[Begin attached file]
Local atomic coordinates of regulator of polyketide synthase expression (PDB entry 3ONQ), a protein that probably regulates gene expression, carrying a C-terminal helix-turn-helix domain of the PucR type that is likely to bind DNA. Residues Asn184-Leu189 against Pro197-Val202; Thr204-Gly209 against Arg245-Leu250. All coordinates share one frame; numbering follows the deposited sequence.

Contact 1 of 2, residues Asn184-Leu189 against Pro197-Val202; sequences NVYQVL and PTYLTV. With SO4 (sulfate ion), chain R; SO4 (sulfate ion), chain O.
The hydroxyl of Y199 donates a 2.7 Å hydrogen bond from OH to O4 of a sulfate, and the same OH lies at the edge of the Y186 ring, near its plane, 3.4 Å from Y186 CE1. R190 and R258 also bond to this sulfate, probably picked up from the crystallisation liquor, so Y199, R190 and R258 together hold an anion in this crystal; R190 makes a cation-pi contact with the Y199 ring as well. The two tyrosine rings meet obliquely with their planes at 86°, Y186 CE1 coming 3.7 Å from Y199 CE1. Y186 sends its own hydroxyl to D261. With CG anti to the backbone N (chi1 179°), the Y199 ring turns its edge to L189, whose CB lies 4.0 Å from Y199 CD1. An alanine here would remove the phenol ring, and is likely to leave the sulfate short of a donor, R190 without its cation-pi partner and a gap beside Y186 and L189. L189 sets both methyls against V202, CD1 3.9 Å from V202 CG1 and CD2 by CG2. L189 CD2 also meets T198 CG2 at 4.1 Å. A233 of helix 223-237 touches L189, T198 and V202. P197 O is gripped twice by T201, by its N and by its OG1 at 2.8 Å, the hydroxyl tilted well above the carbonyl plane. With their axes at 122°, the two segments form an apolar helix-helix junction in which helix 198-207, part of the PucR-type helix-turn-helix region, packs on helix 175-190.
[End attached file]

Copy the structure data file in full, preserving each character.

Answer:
Local atomic coordinates of regulator of polyketide synthase expression (PDB entry 3ONQ), a protein that probably regulates gene expression, carrying a C-terminal helix-turn-helix domain of the PucR type that is likely to bind DNA. Residues Asn184-Leu189 against Pro197-Val202; Thr204-Gly209 against Arg245-Leu250. All coordinates share one frame; numbering follows the deposited sequence.

Contact 1 of 2, residues Asn184-Leu189 against Pro197-Val202; sequences NVYQVL and PTYLTV. With SO4 (sulfate ion), chain R; SO4 (sulfate ion), chain O.
The hydroxyl of Y199 donates a 2.7 Å hydrogen bond from OH to O4 of a sulfate, and the same OH lies at the edge of the Y186 ring, near its plane, 3.4 Å from Y186 CE1. R190 and R258 also bond to this sulfate, probably picked up from the crystallisation liquor, so Y199, R190 and R258 together hold an anion in this crystal; R190 makes a cation-pi contact with the Y199 ring as well. The two tyrosine rings meet obliquely with their planes at 86°, Y186 CE1 coming 3.7 Å from Y199 CE1. Y186 sends its own hydroxyl to D261. With CG anti to the backbone N (chi1 179°), the Y199 ring turns its edge to L189, whose CB lies 4.0 Å from Y199 CD1. An alanine here would remove the phenol ring, and is likely to leave the sulfate short of a donor, R190 without its cation-pi partner and a gap beside Y186 and L189. L189 sets both methyls against V202, CD1 3.9 Å from V202 CG1 and CD2 by CG2. L189 CD2 also meets T198 CG2 at 4.1 Å. A233 of helix 223-237 touches L189, T198 and V202. P197 O is gripped twice by T201, by its N and by its OG1 at 2.8 Å, the hydroxyl tilted well above the carbonyl plane. With their axes at 122°, the two segments form an apolar helix-helix junction in which helix 198-207, part of the PucR-type helix-turn-helix region, packs on helix 175-190.